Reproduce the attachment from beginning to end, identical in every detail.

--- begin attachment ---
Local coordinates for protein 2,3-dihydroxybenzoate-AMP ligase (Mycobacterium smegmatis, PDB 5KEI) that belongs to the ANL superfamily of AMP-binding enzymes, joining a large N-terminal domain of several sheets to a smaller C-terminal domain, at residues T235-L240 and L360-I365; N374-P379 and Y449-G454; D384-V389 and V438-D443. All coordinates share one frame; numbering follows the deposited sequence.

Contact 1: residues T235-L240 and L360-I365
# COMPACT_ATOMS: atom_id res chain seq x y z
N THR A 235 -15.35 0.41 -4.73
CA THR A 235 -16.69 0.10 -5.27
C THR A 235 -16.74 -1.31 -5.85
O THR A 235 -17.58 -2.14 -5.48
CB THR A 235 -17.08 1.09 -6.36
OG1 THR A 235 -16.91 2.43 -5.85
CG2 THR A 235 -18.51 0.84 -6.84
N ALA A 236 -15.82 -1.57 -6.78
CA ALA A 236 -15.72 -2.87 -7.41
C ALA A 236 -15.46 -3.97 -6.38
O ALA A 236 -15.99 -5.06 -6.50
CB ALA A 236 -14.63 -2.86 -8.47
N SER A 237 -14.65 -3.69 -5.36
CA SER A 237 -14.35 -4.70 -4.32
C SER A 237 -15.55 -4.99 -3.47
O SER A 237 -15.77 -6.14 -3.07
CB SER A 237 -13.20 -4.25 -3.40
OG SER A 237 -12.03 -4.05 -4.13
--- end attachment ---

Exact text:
Local coordinates for protein 2,3-dihydroxybenzoate-AMP ligase (Mycobacterium smegmatis, PDB 5KEI) that belongs to the ANL superfamily of AMP-binding enzymes, joining a large N-terminal domain of several sheets to a smaller C-terminal domain, at residues T235-L240 and L360-I365; N374-P379 and Y449-G454; D384-V389 and V438-D443. All coordinates share one frame; numbering follows the deposited sequence.

Contact 1: residues T235-L240 and L360-I365
# COMPACT_ATOMS: atom_id res chain seq x y z
N THR A 235 -15.35 0.41 -4.73
CA THR A 235 -16.69 0.10 -5.27
C THR A 235 -16.74 -1.31 -5.85
O THR A 235 -17.58 -2.14 -5.48
CB THR A 235 -17.08 1.09 -6.36
OG1 THR A 235 -16.91 2.43 -5.85
CG2 THR A 235 -18.51 0.84 -6.84
N ALA A 236 -15.82 -1.57 -6.78
CA ALA A 236 -15.72 -2.87 -7.41
C ALA A 236 -15.46 -3.97 -6.38
O ALA A 236 -15.99 -5.06 -6.50
CB ALA A 236 -14.63 -2.86 -8.47
N SER A 237 -14.65 -3.69 -5.36
CA SER A 237 -14.35 -4.70 -4.32
C SER A 237 -15.55 -4.99 -3.47
O SER A 237 -15.77 -6.14 -3.07
CB SER A 237 -13.20 -4.25 -3.40
OG SER A 237 -12.03 -4.05 -4.13